By Lloyd Noel
The political Party now in total control of the business of our tri-island state — for the second time since our Independence in 1974 — will be celebrating 30 years as a fully recognised Democratic Party since that Independence 40 years ago, on Sunday 28 September.
It was not always under the leadership of the current leader and Prime Minister, Dr Keith Mitchell, but this leader has achieved the double record of winning all 15 seats in Parliament on 2 occasions — and no other leader has ever won all 15 seats.
So come Sunday 28 September, the party will be holding its General Council Meeting — and thereafter a celebratory public gathering at Sauteurs in St Patrick.
Now that we have gone past 40 years since achieving Independence, and the party in control has passed 30 years since its formation in 1984 — the leader and his team of members of Parliament with no opposition, they are now aiming at breaking all ties with England and the Privy Council — and becoming a Republic with our own President, no doubt for life.
And that decision will be up to our people — in the referendum due to be held next year March, to reform our Independence Constitution and give the controllers absolute power to pass new laws as they see fit. If our people — with a two-thirds majority of the registered voters go along with the reformation — then we all who inhabit these isles will have to stand the consequences come what may.
While we are thinking about the possibilities that could follow a “yes vote” for the changes — we should give some serious thoughts to the voting results that occurred in Scotland last week, which rejected the hue and cry for Scotland to abandon the British Isles group of England, Ireland, Scotland and Wales, and operate as an Independent State. A comfortable majority voted “no way” — and the status quo continues for the four states as it has been for decades.
In our case here in the Spice Isles, the controllers as the NNP — have now completed 30 years in front line politics since our Independence in February 1974. We have had all sorts of ups and down and political upheavals, since gaining our Independence from Britain way back then.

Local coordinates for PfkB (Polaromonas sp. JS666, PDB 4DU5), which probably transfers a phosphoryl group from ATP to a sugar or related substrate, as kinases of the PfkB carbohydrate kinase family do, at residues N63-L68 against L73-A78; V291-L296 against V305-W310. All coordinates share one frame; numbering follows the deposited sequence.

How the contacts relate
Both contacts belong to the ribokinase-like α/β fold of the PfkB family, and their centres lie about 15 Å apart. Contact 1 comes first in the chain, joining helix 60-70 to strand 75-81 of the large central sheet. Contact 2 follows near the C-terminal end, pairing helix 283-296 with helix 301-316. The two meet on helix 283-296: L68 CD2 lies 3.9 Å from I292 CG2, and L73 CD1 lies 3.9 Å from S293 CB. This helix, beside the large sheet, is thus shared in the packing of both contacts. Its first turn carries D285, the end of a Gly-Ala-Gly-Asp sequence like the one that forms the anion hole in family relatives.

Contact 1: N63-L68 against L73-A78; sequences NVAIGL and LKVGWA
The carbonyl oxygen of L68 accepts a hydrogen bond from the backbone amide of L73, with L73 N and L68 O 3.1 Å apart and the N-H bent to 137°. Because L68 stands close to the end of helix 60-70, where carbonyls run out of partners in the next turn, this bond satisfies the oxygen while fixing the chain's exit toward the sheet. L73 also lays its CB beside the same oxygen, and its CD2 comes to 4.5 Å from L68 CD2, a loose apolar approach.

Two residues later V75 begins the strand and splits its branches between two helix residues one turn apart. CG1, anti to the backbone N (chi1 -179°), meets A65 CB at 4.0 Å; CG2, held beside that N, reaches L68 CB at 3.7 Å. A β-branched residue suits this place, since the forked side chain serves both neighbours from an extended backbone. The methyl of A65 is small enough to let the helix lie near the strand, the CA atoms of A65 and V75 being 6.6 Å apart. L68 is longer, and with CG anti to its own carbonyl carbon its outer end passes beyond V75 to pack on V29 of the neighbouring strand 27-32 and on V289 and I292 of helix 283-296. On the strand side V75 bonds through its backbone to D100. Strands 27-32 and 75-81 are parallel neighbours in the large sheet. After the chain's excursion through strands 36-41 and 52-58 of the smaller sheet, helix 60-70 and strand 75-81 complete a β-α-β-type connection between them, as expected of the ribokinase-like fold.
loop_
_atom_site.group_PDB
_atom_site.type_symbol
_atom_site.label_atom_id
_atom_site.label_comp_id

The most famous and historic period — dawned on our people with the New Jewel Movement (NJM) armed overthrow of the Eric Gairy elected Government in early 1979, and the seizure of the reins of power by the (PRG) People Revolutionary Government in the tri-island state in March 1979.
Utter chaos and confusion followed in our political arena — for the next four years under the rein of the leftist People Revolutionary Government Regime headed by Maurice Bishop and supported by Fidel Castro’s communist Cuba and his army of Cuban Soldiers.
President Ronald Reagan came to our assistance in late 1983 — when he sent in his troops to safeguard and protect the St George’s Medical School students — and by extension rescue Grenadians, especially those of us who were in political detention at Richmond Hill Prison and Hope Vale Rastafarian Camp. The rest is all history. The NNP was formed in 1984, and under the leadership of Dr Keith Mitchell, the party has made its mark and its mistakes.
And here we are again, with the same leader and his full slate of MPs in our Parliament and they are canvassing to bring about major changes in our Constitution, and in the Political arena we have been accustomed to for the past 30 years under their very control for most of the time.
The changes they have in mind, in my humble opinion, they are not in the best interest of our people and the State of Grenada, Carriacou and Petite Martinique. A president for life with executive authority – can have all sorts of problems down the road, especially when the people vote for a party other than the NNP, to take control of the Parliament and the nation’s affairs.
And that is why the Constitutional Reform scheduled for next year March, should not be given a two-thirds majority to abolish our ties with the United Kingdom and the Privy Council as our final Court of Appeal.